CARNEGIE ON PG. 2
SCONA ON PG. 2
Junior Annie Carnegie has served as the chair of MSC Hospitality, but will now begin preparing to step into the role of the MSC President. Her term will begin April 24.
Junior Annie Carnegie named MSC President for 2017-2018 school year By Tyler Snell @Tyler_Snell2 New leadership will head the Memorial Student Center starting in April as junior Annie Carnegie was selected as the MSC President for the 2017-2018 school year after previously serving as the chair of MSC Hospitality.
Carnegie said one of her goals for the next year is to make the MSC an inviting place for students regardless of their involvement with MSC programs. “One of my largest goals for this year will be to create an environment of diversity and inclusion within the MSC where people within committees and people outside committees, just university students, can really feel welcome in this place, a place where they can come and be challenged and learn a lot,” Carnegie said. “With that, it is also my goal to build unity within the MSC com-
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Psychology junior Annie Carnegie will work with current MSC President Brian O’Hara until April 24 to set up her executive team.
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to connect to other student leaders, to help connect to other parts of campus, so more people know about our programs but also so our programs are more aligned with the student body.” Carnegie said her initial reaction was shock when she found out she was the new president. “It was something I never expected coming in as a freshman,” Carnegie said. “I didn’t have a four-year plan where I would be MSC president as a senior, but I can’t imagine going out on a better note than this.” O’Hara will work with Carnegie to set up her executive team until April 24 when she will become the official MSC president. “It’s honestly a great honor for me to work with Annie over the next two months,” O’Hara said. “I’ll be giving everything to Annie and making sure that her officer team is set up for successes beyond what we’ve achieved this year.” Carnegie said she is excited for the next year and cannot wait to witness what the student leaders on campus will accomplish. “I’m most excited to see how the team of people we will have in the MSC, and how the teams of other student leaders are going to excel this year,” Carnegie said. “I think we have the potential to do some really incredible things, and I am so excited and really so honored to be able to work with such an incredible group of people, not only within the MSC, but also across campus.”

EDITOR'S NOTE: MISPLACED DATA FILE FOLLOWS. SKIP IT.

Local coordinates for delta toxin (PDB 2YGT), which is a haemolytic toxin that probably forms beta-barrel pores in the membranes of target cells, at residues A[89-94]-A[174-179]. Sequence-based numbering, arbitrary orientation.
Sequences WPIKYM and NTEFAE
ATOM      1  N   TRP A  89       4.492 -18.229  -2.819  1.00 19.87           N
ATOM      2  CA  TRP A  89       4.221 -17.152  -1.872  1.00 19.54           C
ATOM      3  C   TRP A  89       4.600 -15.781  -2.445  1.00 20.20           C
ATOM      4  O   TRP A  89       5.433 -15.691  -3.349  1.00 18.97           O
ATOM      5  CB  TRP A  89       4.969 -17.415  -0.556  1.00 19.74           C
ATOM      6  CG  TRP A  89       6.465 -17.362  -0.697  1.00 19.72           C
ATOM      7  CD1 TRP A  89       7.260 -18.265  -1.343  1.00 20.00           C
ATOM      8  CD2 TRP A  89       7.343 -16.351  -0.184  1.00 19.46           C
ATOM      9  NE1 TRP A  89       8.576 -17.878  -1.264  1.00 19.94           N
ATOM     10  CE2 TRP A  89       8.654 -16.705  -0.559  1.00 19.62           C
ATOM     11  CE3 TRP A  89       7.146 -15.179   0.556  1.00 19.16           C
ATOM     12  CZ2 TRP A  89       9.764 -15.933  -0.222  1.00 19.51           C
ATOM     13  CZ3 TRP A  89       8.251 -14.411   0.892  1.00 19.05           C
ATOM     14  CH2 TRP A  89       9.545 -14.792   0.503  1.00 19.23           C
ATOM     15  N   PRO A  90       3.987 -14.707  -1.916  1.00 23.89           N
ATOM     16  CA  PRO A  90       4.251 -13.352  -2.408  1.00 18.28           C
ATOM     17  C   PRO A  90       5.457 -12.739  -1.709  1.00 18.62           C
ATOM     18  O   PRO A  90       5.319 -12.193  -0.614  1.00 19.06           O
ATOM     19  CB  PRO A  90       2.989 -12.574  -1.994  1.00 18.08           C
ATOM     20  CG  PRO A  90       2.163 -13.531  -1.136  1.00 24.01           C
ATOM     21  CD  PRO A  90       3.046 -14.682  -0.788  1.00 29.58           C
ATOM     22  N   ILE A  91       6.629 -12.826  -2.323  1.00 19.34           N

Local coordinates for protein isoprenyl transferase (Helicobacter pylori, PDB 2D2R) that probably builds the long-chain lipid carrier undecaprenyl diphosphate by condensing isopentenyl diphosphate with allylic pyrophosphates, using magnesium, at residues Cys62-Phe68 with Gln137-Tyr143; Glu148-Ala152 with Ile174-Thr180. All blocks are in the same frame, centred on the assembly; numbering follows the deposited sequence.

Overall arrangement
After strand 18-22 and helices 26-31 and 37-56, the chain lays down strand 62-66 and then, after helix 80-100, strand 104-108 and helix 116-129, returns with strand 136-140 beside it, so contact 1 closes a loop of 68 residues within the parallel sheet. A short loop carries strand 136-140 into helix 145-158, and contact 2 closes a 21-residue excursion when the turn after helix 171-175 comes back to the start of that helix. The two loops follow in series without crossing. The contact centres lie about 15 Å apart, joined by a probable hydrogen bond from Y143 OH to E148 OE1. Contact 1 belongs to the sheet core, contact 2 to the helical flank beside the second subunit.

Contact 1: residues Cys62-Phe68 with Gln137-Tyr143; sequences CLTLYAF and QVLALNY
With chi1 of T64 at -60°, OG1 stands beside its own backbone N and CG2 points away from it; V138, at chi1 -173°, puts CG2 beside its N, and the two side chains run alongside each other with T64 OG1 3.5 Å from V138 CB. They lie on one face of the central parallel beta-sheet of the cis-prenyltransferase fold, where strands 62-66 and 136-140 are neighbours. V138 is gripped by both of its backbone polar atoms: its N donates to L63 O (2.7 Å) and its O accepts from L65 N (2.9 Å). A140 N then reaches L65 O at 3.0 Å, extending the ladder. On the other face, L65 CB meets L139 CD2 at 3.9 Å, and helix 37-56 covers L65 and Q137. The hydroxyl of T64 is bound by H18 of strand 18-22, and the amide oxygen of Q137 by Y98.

LAST DAY TO GET YOUR AGGIELAND PHOTO TAKEN! Specialties Photography will be set up to have your FREE portrait taken for Texas A&M’s 2017 Aggieland yearbook. ALL CLASSES ARE WELCOMED 10 a.m. - 3 p.m. Thursday Feb. 16th Located at the Sanders Corps Museum Library Should any student be unable to make the specified times on campus they can contact Specialties directly to set up a complimentary in-studio appointment at 979-696-9898. Any graduating seniors who wish to set up a cap/gown photo will need to contact the studio at 979-696-9898. Cap/Gown sessions cost $21.95.
A&M students participate in a SCONA roundtable in 2015.
SCONA CONTINUED exposure because we bring in national leaders here, it brings a spotlight to Texas A&M as well as it is bringing students to understand what is at stake with our country.” The conference guest speakers will be Admiral Michael Rogers, director of the NSA and commander of U.S. Cyber Command, General Robert Neller, commandant of the Marine Corps, Tawfiq Hamid, former Islamic extremist and author, Charles McMillan, director of Los Alamos National Laboratory and General William Rapp, commandant of the U.S. Army College. “We tried to balance between military and nonmilitary because we are sometimes known for having very dynamic high-ranking military speakers,” said Caitlin Cook, SCONA chief of logistics and international studies senior. “We wanted to bring in some non-military [speakers] that still have a breadth of experience.” Students will attend roundtable discussions on topics such as military strategy, economic security and critical infrastructure. Throughout the course of the conference the roundtables will create and refine a policy recommendation, and one team’s work will be chosen to go to Washington, D.C., into a lawmakers’ hands. “I think that by attending the conference [students] get a better understanding of the actual material,” said Thomas Elliott,